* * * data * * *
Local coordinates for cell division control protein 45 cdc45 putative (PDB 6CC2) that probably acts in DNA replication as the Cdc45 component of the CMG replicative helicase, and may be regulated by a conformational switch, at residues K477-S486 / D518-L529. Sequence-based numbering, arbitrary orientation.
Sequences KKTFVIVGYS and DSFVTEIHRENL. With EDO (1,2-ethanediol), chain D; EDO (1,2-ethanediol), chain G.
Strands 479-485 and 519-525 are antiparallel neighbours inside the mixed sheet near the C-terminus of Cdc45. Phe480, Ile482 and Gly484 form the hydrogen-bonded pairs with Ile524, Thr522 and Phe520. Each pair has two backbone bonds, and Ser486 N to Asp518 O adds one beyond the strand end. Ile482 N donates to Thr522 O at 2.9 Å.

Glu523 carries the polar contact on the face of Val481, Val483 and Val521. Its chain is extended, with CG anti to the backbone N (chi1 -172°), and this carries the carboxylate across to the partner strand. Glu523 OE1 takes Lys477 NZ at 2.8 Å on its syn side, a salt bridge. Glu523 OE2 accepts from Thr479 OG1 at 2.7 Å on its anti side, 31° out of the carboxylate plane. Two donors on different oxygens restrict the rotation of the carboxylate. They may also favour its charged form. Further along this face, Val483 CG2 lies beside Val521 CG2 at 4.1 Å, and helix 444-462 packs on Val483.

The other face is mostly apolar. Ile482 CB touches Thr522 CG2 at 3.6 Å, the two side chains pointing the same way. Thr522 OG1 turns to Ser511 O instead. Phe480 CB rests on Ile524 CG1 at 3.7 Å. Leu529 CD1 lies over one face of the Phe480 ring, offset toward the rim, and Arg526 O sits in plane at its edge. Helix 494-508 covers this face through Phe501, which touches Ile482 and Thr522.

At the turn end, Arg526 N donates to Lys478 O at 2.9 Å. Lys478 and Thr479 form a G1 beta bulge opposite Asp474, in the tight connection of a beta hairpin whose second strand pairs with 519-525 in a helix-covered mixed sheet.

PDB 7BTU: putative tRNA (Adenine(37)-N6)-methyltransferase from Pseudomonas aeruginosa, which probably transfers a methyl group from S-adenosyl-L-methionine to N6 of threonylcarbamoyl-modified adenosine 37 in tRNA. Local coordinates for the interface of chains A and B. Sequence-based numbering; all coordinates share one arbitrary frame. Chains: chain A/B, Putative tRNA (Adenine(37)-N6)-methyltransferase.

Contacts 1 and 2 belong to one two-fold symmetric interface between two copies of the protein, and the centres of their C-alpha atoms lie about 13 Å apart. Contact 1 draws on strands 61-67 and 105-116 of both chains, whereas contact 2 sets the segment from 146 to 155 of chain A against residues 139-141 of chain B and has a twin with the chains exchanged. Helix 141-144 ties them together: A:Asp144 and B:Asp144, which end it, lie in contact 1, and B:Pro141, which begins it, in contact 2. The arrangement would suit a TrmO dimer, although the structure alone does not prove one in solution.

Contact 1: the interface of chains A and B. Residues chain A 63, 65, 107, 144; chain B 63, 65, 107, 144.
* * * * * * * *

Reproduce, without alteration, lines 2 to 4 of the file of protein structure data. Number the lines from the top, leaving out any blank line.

Sequences KKTFVIVGYS and DSFVTEIHRENL. With EDO (1,2-ethanediol), chain D; EDO (1,2-ethanediol), chain G.
Strands 479-485 and 519-525 are antiparallel neighbours inside the mixed sheet near the C-terminus of Cdc45. Phe480, Ile482 and Gly484 form the hydrogen-bonded pairs with Ile524, Thr522 and Phe520. Each pair has two backbone bonds, and Ser486 N to Asp518 O adds one beyond the strand end. Ile482 N donates to Thr522 O at 2.9 Å.

Glu523 carries the polar contact on the face of Val481, Val483 and Val521. Its chain is extended, with CG anti to the backbone N (chi1 -172°), and this carries the carboxylate across to the partner strand. Glu523 OE1 takes Lys477 NZ at 2.8 Å on its syn side, a salt bridge. Glu523 OE2 accepts from Thr479 OG1 at 2.7 Å on its anti side, 31° out of the carboxylate plane. Two donors on different oxygens restrict the rotation of the carboxylate. They may also favour its charged form. Further along this face, Val483 CG2 lies beside Val521 CG2 at 4.1 Å, and helix 444-462 packs on Val483.